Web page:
Rolo Tomassi: “We’ve been pushing the extremes further”

2018’s ‘Time Will Die And Love Will Bury It’ saw Rolo Tomassi received as rock royalty. So how do they plan to follow it? Eva Korman and James Spence explain.

Rolo Tomassi are hardly newcomers; they’ve been honing the nuances of their brand of heavy for over 15 years now. But as they approach the release of seventh album ‘Where Myth Becomes Memory’ there’s a sense that this could be their biggest moment. 2018’s ‘Time Will Die And Love Will Bury It’ saw them received as British rock royalty. How do you follow that?

As ‘Where Myth Become Memory’ proves – you follow it in style. Both tightening their sonic identity by cutting down to their very core, and by pushing their light and dark sides out further than ever, Rolo Tomassi return with confidence. The individual facets of their heaviness (both in sound and emotion) shine on this record of detail, a by-product of the challenges of the last two years that’s turned out to bring out the band’s best. We had a chat with Rolo’s Eva Korman (vocals) and James Spence (keys and vocals) to delve into the whole lot.

The band are split across continents, with Eva based in America and the rest of the band spread over the UK. What was putting together an album through that level of geographical separation like?

James: We had intended to write it pre-pandemic. Some of the songs were written in 2018 just after the previous record had come out, but then the most intense period of writing happened during the pandemic because there was just nothing else to do. We write separately anyway. We’re not the kind of band that needs to be in the same room to make music happen anyway - but the pandemic made us even more obsessive over detail because we had more time.

Eva: It worked for us, in that sense, because in the absence of being able to play shows we could focus our energy into writing. Obviously usually we would play the songs together as a five-piece before going into the studio, but we didn’t do that with any of the songs on ‘Where Myth Becomes Memory’. I hadn’t played a single song with the band before going into the studio to record the vocals! We never do that! But I don’t feel it was a hindrance, because we really took our time and really went into every song before we went into the studio. Things that could have been an inconvenience gave us more attention to detail and made us more thorough with what we were doing.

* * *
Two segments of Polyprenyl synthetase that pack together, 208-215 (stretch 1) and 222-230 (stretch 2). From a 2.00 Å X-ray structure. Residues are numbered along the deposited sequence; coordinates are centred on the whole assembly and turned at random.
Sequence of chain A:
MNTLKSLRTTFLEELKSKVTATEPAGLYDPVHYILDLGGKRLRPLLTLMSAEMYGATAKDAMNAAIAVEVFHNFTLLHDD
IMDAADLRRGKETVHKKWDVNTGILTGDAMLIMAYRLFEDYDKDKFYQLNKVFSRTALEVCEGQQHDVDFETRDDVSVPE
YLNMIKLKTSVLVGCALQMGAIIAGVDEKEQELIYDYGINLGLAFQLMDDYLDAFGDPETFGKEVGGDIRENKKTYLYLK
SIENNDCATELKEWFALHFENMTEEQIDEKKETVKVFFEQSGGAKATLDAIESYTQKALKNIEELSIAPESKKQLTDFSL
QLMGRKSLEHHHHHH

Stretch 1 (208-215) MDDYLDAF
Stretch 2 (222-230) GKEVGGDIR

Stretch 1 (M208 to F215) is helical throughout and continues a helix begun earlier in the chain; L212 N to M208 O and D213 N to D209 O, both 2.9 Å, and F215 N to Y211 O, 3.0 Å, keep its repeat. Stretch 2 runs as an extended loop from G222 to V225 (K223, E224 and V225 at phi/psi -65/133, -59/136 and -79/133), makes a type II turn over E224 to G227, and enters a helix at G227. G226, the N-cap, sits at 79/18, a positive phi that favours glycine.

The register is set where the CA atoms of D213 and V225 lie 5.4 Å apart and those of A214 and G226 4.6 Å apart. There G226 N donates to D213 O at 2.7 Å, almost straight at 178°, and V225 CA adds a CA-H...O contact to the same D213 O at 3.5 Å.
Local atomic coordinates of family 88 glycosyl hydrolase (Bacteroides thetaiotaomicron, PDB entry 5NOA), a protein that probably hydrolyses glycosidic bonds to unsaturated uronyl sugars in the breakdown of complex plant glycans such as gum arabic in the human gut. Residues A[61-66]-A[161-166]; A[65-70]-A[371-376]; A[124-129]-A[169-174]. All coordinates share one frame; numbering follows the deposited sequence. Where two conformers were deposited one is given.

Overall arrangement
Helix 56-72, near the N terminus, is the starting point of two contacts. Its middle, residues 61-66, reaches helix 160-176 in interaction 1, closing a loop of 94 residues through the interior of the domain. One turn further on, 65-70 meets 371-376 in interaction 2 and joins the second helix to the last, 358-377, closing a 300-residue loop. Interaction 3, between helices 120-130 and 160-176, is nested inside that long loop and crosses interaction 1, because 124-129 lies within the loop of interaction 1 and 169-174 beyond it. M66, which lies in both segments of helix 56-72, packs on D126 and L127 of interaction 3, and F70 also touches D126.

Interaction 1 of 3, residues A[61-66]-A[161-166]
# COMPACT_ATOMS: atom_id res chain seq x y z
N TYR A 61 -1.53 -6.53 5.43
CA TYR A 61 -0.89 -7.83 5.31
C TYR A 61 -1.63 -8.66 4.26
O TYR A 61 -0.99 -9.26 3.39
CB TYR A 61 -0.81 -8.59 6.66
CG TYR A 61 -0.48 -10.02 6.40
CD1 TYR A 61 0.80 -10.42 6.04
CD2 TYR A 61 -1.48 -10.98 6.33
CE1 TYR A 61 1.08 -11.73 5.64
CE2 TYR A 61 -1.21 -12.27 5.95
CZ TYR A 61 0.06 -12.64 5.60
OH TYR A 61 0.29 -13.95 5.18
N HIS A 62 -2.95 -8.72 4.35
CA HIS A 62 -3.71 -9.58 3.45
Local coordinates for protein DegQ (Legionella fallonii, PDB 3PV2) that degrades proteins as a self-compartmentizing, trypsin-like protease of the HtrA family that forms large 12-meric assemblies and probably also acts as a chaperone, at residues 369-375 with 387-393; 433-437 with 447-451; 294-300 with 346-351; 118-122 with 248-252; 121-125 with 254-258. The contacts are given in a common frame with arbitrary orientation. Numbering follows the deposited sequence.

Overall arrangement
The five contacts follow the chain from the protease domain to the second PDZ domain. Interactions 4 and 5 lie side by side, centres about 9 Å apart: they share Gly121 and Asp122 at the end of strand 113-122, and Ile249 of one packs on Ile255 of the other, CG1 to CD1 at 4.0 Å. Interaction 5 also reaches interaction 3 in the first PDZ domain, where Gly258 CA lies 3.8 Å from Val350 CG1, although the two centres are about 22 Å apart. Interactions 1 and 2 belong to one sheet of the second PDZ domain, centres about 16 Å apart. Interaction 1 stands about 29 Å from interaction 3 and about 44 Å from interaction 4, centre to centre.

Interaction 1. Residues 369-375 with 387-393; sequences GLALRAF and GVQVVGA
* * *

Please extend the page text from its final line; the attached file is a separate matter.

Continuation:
You’ve managed to squeeze in a couple of shows already - what was it like translating the new stuff to a setting where you’re all playing together after that? Anything you’ve not played yet that you’re excited about?

James: It felt a bit self conscious! We only played the singles, so there’s still a lot we need to work on, but it’s gonna feel really good. ‘To Resist Forgetting’ is a really hard and heavy song, and we definitely had a live setting in mind writing that. But ‘Almost Always’, my favourite song personally, is the one that poses the most challenges in terms of playing it live. But we’ll relish that when it comes to it.

Eva: We are quite meticulous with planning our setlists to make sure that the flow is right, so we put a lot of thought into that. So I hope there’s nothing that will stand out particularly.

James: It’s a really natural progression from our previous album!

It must have been exciting - if not a bit nerve-wracking - following up ‘Time Will Die…’ given how well it was received. How did that impact the process of making ‘Where Myth Becomes Memory’?

James: We wanted to make a record that sounded different – different is definitely the word, rather than better. Better isn’t for us to say, that’s for the people to decide! With anything we do, it’s quite natural. There aren’t big conversations where we say ‘We’re gonna do this, these are the aims of this record…’ we just individually take what we liked from the last one and especially what worked live. That’s when you really get an idea of what a record is about. We’ve just been pushing the extremes further than we did the previous time. We distil the elements of what makes the band even further each time, so it becomes a more focused version of itself. The heavy stuff is way more intense, and then there are more minimal piano elements and Eva sings more than on any previous record. It’s a really balanced one, and we all wanted to push the balance further.

Has it been creatively freeing, knowing that ‘Where Myth Becomes Memory’ is coming out to a crowd who really appreciate what you do?

James: Oh, it was great the reaction that ‘Time Will Die…’ got, I’m not gonna pretend that we ignore it because we are definitely aware that people liked that record way more than our other records, but for us it was just about setting a benchmark for ourselves. How do we take that and use it to inspire each other rather than letting it be something that we’re overwhelmed by. We took a few risks musically on the last record, and the reaction justified them, like, ‘You know what, we can be a bit more confident’. ‘Time Will Die…’ really gave our band identity, and it’s even stronger this time round.

Eva: When we finished ‘Time Will Die…’ in the studio, we were all very happy with what we’d done, but we didn’t have any expectation of what the reaction would be. I felt like I’d been doing what I’d been doing for every record! But this one took it to the next level for us.

James: I’d agree with that wholeheartedly!

‘Where Myth Becomes Memory’ is out now via MNRK.


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